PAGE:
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English citations of Karo

Omotic African language, also called 'Kara'[edit]

  • 1988, Cushitic-Omotic: papers from the International Symposium on Cushitic and Omotic Languages (Marianne Bechhaus-Gerst, Fritz Serzisko; ISBN 3-87118-890-5, page 167:
    Hamar kʼalˀbe, Karo kalpo 'leaf'.
  • 2000, Gezahegn Petros, The Karo of the lower Omo Valley: subsistence, social organisation and relations with neighbouring groups:
    Despite their use of the Karo language, however, they keep relationships among themselves. Moguji young men travel together for hunting, make trips to Kuntama (one of the main sorghum fields), go to the forest to collect honey []
  • 2000, African Languages: An Introduction (Bernd Heine, Derek Nurse), page 81:
    South Omotic comprises Aari (109), Hamer-Banna (25) and the less numerous varieties Karo (600) and Dime (2.128).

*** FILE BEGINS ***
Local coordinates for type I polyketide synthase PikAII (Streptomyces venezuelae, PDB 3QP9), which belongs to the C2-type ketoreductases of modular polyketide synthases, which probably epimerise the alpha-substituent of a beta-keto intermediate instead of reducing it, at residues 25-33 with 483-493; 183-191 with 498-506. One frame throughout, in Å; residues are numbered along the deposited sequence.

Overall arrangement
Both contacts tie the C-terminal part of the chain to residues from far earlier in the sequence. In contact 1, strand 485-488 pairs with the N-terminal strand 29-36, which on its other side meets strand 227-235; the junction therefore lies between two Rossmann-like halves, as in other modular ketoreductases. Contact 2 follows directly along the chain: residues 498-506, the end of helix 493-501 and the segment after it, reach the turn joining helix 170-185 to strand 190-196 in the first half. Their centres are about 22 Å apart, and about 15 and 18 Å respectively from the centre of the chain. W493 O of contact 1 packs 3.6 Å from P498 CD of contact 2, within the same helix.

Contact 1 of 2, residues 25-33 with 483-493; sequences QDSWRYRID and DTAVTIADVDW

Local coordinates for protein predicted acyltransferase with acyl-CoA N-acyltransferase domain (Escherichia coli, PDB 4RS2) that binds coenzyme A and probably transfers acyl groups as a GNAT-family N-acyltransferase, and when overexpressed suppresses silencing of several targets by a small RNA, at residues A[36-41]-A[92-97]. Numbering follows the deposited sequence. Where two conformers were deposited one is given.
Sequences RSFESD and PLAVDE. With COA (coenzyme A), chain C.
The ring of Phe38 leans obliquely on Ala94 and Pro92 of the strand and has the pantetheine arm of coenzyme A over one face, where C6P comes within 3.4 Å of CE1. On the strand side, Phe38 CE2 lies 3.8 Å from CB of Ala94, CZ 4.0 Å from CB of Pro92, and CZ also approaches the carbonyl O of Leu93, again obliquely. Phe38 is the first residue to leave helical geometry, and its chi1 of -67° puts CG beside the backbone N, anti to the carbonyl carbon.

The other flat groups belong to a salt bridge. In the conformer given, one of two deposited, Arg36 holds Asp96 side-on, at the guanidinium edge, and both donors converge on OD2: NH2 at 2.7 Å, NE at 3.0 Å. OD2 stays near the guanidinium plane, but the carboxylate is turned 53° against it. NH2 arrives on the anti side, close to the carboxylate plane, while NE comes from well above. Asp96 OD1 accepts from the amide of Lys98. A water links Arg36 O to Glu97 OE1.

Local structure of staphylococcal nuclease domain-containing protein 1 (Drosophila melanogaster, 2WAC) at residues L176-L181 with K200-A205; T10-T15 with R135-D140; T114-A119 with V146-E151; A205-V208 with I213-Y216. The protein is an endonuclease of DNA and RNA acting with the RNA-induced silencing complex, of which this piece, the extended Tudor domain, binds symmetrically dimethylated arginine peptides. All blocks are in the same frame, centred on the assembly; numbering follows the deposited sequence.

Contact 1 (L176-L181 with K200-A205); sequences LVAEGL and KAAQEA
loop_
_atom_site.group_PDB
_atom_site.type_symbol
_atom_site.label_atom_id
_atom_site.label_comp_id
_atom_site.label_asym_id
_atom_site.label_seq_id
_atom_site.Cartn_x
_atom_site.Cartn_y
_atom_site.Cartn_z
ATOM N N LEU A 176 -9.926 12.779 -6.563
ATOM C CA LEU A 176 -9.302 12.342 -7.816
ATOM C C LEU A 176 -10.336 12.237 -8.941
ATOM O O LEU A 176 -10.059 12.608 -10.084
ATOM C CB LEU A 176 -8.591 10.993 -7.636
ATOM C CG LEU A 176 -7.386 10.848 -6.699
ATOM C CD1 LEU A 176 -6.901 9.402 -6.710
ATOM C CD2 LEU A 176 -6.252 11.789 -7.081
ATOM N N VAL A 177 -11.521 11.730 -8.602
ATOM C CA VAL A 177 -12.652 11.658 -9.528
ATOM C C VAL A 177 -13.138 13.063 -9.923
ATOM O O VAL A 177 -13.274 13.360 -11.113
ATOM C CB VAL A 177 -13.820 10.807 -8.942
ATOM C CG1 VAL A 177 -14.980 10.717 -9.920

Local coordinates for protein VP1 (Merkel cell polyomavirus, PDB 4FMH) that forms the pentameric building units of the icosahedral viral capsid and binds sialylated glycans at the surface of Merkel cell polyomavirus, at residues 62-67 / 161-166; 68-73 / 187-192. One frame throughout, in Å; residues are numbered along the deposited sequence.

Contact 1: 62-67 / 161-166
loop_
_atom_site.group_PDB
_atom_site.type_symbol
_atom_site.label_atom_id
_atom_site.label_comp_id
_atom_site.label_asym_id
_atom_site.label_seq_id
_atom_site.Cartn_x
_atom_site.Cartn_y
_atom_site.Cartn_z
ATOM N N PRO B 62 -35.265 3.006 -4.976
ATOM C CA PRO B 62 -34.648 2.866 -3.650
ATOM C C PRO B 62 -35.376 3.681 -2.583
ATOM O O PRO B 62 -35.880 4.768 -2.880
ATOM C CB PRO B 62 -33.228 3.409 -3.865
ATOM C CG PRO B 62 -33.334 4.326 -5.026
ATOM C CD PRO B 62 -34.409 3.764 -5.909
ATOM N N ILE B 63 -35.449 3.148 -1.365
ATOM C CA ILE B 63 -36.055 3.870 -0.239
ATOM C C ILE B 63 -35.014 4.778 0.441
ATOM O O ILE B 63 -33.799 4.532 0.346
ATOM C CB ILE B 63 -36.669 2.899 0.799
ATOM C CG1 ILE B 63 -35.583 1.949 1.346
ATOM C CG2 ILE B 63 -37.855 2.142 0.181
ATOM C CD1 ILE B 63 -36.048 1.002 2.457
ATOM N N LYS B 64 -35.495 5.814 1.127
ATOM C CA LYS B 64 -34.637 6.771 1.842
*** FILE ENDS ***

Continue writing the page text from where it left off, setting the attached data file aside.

Karo / Tupí, Brasil[edit]

  • 2007, Encyclopedia of the world's endangered languages (Christopher Moseley), page 140:
    Karo is the only member of the Tupi-Ramarama subbranch. The language is spoken by almost everyone in the two villages. Portuguese is learned as a second language and only used in contact situations.
  • 2010, Nina Topintzi, Onsets: Suprasegmental and Prosodic Behaviour, page 39
    2.2 Languages where the quality of onsets (QO) matters exclusively [] the presence of QO effects is evident in at least three languages: Pirahã, Arabela and Karo,2 but it is only the latter that also clearly lacks PO effects.
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Karo Batak, Indonesia[edit]